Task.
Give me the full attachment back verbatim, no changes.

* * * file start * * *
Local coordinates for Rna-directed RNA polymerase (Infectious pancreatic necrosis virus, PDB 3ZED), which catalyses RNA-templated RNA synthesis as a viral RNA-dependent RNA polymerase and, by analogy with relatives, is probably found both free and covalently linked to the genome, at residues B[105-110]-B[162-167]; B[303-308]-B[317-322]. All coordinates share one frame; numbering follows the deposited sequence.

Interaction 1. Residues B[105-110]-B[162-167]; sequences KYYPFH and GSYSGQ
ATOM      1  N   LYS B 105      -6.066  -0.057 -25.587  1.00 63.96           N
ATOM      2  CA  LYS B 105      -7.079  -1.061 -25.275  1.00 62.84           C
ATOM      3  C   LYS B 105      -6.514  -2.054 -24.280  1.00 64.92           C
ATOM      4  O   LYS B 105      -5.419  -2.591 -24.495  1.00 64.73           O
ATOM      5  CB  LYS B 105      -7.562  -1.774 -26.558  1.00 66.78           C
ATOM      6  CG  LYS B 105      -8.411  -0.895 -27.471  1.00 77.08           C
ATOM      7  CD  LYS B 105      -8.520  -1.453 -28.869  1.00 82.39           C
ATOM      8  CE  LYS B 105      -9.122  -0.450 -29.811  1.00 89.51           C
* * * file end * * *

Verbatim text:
Local coordinates for Rna-directed RNA polymerase (Infectious pancreatic necrosis virus, PDB 3ZED), which catalyses RNA-templated RNA synthesis as a viral RNA-dependent RNA polymerase and, by analogy with relatives, is probably found both free and covalently linked to the genome, at residues B[105-110]-B[162-167]; B[303-308]-B[317-322]. All coordinates share one frame; numbering follows the deposited sequence.

Interaction 1. Residues B[105-110]-B[162-167]; sequences KYYPFH and GSYSGQ
ATOM      1  N   LYS B 105      -6.066  -0.057 -25.587  1.00 63.96           N
ATOM      2  CA  LYS B 105      -7.079  -1.061 -25.275  1.00 62.84           C
ATOM      3  C   LYS B 105      -6.514  -2.054 -24.280  1.00 64.92           C
ATOM      4  O   LYS B 105      -5.419  -2.591 -24.495  1.00 64.73           O
ATOM      5  CB  LYS B 105      -7.562  -1.774 -26.558  1.00 66.78           C
ATOM      6  CG  LYS B 105      -8.411  -0.895 -27.471  1.00 77.08           C
ATOM      7  CD  LYS B 105      -8.520  -1.453 -28.869  1.00 82.39           C
ATOM      8  CE  LYS B 105      -9.122  -0.450 -29.811  1.00 89.51           C